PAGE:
Almost daily we are learning new aspects about SARS-CoV-2 and its variants. Both in relation to the way it interacts with the cells it infects and the short-term consequences.
For a short time, it has also been known that it will have long-term implications. Thus, in the words of Tedros Adhanom Ghebreyesus, director general of the WHO, “recognizing the existence of persistent covid means not only seeing its individual impact, but also the social one.”
But the covid-19 is not only going to have consequences among those infected and their families, but also among first and second line workers. That is, both in the health, auxiliary and cleaning personnel, as well as in the security forces and bodies. Likewise, it will do so among the rest of the population that is exposed to restrictions and confinements based on what is established by the authorities to reduce the number of infections.
There are already publications that report an increase in addictions as a result of the current crisis situation. For example, in England, in a sample of 691 adults aged 35 to 64, they found an increase in alcohol consumption of 17% after confinement. This, in turn, was associated with further deterioration in mental health and the presence of depressive symptoms.
A repeated history
We tend to think of this as a unique situation in modern history. However, you only have to look at the African continent to understand that this is not the case. Pandemics are more present than we have been aware so far.
There is a fundamental element that distinguishes this situation from the previous ones. Until now, when there was a crisis, it used to be located in a town or country. Meanwhile, the rest of the countries sent provision and aid to try to alleviate the difficulties that citizens were experiencing.
Instead, the current crisis is more like world wars, where all or almost all countries, in one way or another, are involved in the face of the threat. In this case, contagion, having to survive on their own.
What have we learned?
When making comparisons of different crises, we wonder if the previous ones have served to learn from them. In relation to medical science, it is worth mentioning that it is precisely in difficult contexts that great advances have been made. Among them, those related to protocols and procedures or prevention and treatment measures.
A clear example of this has been the record time in which covid-19 vaccines have been developed. All of them are based on previous advances in vaccines to fight HIV and other previous pandemics. And in the psychological context?
As Paul Valent, a Holocaust survivor, explains in his latest book, entitled “Stress And Trauma In Pandemic Times”, Of which I am a co-author, previous crises, including wars, have made it possible to understand the fragility of human nature.
They have also helped to gradually recognize the impact of experiencing a crisis situation on the mental health of those on the front line and of the population in general.
So based on past crisis experiences, many people can be expected to have post-traumatic stress disorder. The ratio is higher between first and second line personnel in the fight against the current pandemic.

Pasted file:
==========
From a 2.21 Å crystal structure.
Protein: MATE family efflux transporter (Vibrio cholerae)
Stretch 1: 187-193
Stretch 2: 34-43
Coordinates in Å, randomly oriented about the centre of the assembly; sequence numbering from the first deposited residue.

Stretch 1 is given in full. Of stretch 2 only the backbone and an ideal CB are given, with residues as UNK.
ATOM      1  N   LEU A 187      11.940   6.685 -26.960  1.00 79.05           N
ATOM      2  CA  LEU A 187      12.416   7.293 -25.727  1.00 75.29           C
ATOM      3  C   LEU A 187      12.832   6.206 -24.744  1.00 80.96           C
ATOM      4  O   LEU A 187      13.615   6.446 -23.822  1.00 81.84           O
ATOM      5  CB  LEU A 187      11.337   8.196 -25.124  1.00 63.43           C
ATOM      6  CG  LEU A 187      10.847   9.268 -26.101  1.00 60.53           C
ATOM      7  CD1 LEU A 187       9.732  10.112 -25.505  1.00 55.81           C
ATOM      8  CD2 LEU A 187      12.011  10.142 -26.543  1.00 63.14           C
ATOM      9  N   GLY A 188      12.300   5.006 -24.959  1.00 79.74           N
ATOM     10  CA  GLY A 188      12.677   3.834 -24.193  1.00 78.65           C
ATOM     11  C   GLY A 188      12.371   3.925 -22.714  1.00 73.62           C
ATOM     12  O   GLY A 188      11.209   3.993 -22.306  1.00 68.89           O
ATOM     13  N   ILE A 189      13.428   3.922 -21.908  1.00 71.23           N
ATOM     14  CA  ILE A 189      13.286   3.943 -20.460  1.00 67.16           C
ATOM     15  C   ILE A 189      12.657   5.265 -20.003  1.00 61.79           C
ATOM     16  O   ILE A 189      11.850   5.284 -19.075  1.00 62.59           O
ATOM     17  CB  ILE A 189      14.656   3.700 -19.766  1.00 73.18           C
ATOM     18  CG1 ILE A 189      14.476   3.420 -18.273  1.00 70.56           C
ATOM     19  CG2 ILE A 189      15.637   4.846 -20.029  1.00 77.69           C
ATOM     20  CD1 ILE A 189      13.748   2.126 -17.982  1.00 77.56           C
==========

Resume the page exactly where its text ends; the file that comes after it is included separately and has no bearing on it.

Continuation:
Likewise, in an investigation carried out with 12,596 nurses, a 39.3% increase in post-traumatic stress disorder was found. Therefore, the previous crises made it possible to know and understand how people exposed to situations that endanger their lives “break down”.
Therapies that flare up in difficult periods
But these delicate periods have also allowed the development of a series of techniques aimed at its treatment. For example, the logotherapy developed by Victor Frankl, who was also a Holocaust survivor, is a psychotherapy based on clinical observation of patients, which he divided between those who managed to assume the suffering they experienced and continued with their lives, and those who who could not overcome the traumatic situation experienced.
Logotherapy is based on the exploration of one’s own values and the meaning of life as the fundamental axis of therapy. It allows the discovery of personal goals that will lead the patient to overcome their difficulties.
For his part, Paul Valent has developed the Fulfillment Therapy. It is based on his work as a psychotherapist with survivors who maintained psychological consequences of what they experienced ten or twenty years after the end of the Second World War.
Mental health in the face of wars and pandemics
It is worth mentioning that in the face of catastrophes or crisis such as the current one, there is a weakening of mental health in the general population. Thus, among the war combatants, symptoms began to be observed that could not be clearly cataloged in any of the previous diagnoses.
That is why the need to label the problem of the soldiers arose. This was characterized by difficulties in sleep and irritability but, above all, by flashbacks, in which they had the feeling of reliving traumatic situations previously experienced.
This set of symptoms is now called post-traumatic stress, which has been observed to increase its incidence in times of crisis. Especially with those who are on the front line of combat, which would be equivalent to medical personnel and security forces and bodies in the current pandemic.
Therefore, we currently have adequate tools for this type of situation. But it is important that the person who needs it comes for consultation, since the treatment allows a better recovery and avoids a lot of mental suffering.